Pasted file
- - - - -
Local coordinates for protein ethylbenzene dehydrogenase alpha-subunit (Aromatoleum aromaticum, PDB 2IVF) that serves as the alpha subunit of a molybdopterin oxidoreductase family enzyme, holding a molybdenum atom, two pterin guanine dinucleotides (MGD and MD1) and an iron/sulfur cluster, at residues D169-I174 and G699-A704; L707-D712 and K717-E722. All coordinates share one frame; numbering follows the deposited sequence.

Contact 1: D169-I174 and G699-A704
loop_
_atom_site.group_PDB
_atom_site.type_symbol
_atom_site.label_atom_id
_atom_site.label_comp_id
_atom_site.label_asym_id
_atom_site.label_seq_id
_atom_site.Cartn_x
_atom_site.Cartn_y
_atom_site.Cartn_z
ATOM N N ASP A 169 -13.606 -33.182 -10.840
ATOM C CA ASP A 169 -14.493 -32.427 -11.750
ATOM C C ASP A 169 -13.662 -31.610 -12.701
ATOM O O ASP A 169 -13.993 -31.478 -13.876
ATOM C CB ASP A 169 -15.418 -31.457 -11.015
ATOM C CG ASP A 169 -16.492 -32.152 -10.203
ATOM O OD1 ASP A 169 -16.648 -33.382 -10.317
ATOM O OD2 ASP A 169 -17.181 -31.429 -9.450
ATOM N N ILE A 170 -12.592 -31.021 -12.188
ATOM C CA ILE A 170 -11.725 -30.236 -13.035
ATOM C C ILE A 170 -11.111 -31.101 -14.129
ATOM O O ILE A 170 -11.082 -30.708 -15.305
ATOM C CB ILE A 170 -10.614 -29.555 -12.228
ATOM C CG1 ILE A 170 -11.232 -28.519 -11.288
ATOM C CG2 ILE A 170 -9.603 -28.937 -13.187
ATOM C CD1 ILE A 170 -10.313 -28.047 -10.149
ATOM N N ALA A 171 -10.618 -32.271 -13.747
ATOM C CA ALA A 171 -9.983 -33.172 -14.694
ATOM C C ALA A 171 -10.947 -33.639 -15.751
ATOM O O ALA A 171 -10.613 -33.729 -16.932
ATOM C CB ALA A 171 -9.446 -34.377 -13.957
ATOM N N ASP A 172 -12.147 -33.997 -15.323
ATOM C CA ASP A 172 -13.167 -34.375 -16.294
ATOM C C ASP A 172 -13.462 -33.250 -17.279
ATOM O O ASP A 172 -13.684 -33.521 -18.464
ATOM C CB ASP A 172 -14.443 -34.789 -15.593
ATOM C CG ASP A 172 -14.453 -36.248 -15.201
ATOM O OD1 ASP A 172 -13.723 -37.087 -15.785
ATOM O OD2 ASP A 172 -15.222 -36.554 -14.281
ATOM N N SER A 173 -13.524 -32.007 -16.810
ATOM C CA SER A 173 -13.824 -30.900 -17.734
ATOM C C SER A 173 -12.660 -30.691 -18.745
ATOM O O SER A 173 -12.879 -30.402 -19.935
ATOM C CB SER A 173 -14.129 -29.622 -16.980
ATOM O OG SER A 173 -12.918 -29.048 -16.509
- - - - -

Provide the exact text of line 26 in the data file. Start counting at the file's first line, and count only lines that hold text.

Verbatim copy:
ATOM C CG1 ILE A 170 -11.232 -28.519 -11.288